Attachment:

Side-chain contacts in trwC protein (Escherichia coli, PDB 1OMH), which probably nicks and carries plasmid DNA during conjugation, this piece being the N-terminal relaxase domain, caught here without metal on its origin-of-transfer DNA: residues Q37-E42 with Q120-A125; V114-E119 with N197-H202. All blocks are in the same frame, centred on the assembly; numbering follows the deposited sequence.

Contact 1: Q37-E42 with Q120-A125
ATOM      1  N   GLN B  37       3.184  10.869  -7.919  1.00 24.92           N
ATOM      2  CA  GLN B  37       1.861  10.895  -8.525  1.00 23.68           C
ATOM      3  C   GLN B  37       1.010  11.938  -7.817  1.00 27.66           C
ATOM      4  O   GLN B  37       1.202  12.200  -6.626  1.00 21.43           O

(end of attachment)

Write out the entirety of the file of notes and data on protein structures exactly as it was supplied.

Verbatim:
Side-chain contacts in trwC protein (Escherichia coli, PDB 1OMH), which probably nicks and carries plasmid DNA during conjugation, this piece being the N-terminal relaxase domain, caught here without metal on its origin-of-transfer DNA: residues Q37-E42 with Q120-A125; V114-E119 with N197-H202. All blocks are in the same frame, centred on the assembly; numbering follows the deposited sequence.

Contact 1: Q37-E42 with Q120-A125
ATOM      1  N   GLN B  37       3.184  10.869  -7.919  1.00 24.92           N
ATOM      2  CA  GLN B  37       1.861  10.895  -8.525  1.00 23.68           C
ATOM      3  C   GLN B  37       1.010  11.938  -7.817  1.00 27.66           C
ATOM      4  O   GLN B  37       1.202  12.200  -6.626  1.00 21.43           O